The word “salsa” in Spanish means sauce. Salsa dancing is also known as slot dancing because couples don’t move around a large area of the dance floor; instead they stay in a more fixed or smaller area of the floor. So are you ready to learn Salsa dancing?
The salsa has an eight beat pattern that is made up of two bars of four beats. The Salsa music is usually complicated and fast with around 180 beats per minute. The salsa pattern is generally one of three steps and then a skipped step or a tap on the fourth beat.
The basic step is as follows: On counts 1, 2, and 3 the leader steps forward, then you replace the weight to your previous support foot keeping it in place, and then step backward. On counts 5, 6, and 7 you step backwards, then you replace the weight to your previous support foot keeping it in place, and then step forward again.
The follower does exactly the same steps but in the reverse order. The basic step is the basis for many of the other salsa patterns.
Some of the breaks to the basic step are:
1. Side Break – You start from either foot and step sideways; then you replace the weight to your previous support foot, keeping it in place.
2. Back Break – You start from either foot and step backwards; then you replace the weight to your previous support foot, keeping it in place.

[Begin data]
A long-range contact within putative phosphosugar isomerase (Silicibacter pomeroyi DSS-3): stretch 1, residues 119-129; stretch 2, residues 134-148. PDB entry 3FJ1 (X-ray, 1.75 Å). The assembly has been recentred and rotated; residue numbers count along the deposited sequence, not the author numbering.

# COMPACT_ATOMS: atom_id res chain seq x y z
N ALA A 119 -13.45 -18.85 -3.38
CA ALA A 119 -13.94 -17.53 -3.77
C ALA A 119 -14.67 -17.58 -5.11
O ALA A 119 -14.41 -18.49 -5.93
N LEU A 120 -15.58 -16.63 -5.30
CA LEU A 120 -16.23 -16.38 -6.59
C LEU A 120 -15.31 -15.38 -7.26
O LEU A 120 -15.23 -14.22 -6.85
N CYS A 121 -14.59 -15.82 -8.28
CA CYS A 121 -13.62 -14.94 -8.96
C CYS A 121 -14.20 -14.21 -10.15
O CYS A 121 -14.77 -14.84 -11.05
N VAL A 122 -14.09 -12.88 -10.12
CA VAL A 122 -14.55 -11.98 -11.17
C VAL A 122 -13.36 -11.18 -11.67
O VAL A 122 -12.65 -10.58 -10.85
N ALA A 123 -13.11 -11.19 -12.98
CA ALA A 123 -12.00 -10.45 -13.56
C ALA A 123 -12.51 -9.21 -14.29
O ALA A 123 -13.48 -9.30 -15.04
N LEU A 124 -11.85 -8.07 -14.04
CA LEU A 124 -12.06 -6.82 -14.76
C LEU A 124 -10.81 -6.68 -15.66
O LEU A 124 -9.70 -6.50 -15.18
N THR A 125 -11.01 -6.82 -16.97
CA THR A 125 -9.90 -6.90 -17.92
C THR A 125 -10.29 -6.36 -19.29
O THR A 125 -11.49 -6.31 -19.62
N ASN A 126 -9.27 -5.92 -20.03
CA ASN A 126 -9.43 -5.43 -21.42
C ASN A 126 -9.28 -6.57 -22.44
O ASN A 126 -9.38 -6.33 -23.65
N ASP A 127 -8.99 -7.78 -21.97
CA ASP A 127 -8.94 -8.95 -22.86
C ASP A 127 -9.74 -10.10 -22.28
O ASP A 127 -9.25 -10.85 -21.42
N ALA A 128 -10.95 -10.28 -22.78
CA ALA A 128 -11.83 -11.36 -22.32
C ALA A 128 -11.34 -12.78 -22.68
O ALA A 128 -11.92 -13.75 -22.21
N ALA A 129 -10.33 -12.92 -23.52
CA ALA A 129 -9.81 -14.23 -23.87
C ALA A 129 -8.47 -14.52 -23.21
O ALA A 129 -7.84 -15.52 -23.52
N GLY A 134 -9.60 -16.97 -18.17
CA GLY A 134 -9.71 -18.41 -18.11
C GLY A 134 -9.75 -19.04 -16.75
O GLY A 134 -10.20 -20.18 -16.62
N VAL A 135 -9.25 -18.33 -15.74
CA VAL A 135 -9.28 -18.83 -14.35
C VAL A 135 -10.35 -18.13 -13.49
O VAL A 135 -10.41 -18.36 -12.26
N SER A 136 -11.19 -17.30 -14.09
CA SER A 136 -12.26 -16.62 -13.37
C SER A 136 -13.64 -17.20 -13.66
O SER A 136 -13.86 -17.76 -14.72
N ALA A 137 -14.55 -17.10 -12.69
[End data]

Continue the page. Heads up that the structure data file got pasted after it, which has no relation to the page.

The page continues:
3. Forward Break – You start from either foot and step forward; then you replace the weight to your previous support foot, keeping it in place.
There are many different salsa styles that involve different timing of the steps or different patterns as you move across the dance floor. Combine style with attitude and personal add ins and you get quite the salsa show!
The Cuban style can be danced as a contratiempo or on-one. With the Cuban Salsa, on counts 1, 2, and 3 a backward basic occurs while on counts 5, 6, and 7 a forward basic happens. The follower mirrors the leader’s movements. It is common practice with the Cuban to have the leader and follower circle each other regularly.
The Dile que no or cross body lead is also essential to the Cuban. This is the most complex of moves and is not designed for beginners. However, once you master it, it can be used in the Rueda, Cuban Casino, and Wheel Dance.
In Latin American countries the Columbian style is the most common. Here the leader and follower do their moves standing in one place. Most of the moves are based off the Cuban style with the main difference being lack of space involved. It’s a very sexy version to watch!
The LA style is a derivative of the Cuban style with the addition of the cross body lead. The leader steps forward on 1, on 2 and 3 it’s a step to the right while turning 90 degrees to face to the left. The follower then steps forward on 5 and 6, then on 7 and 8 turns while the leader is making the 90 degree turn. By the 8 count the leader and follower are in opposite positions. The Los Angeles is the flashiest form of Salsa dancing.
That’s just a few of the most common styles. Of course there are plenty others, and then there’s always the creative element that comes into play.
Learning the Salsa from an article can be a bit overwhelming, but if you really want to learn it check into either local dance classes or online dance lessons. You’ll be Salsa dancing like a pro in no time!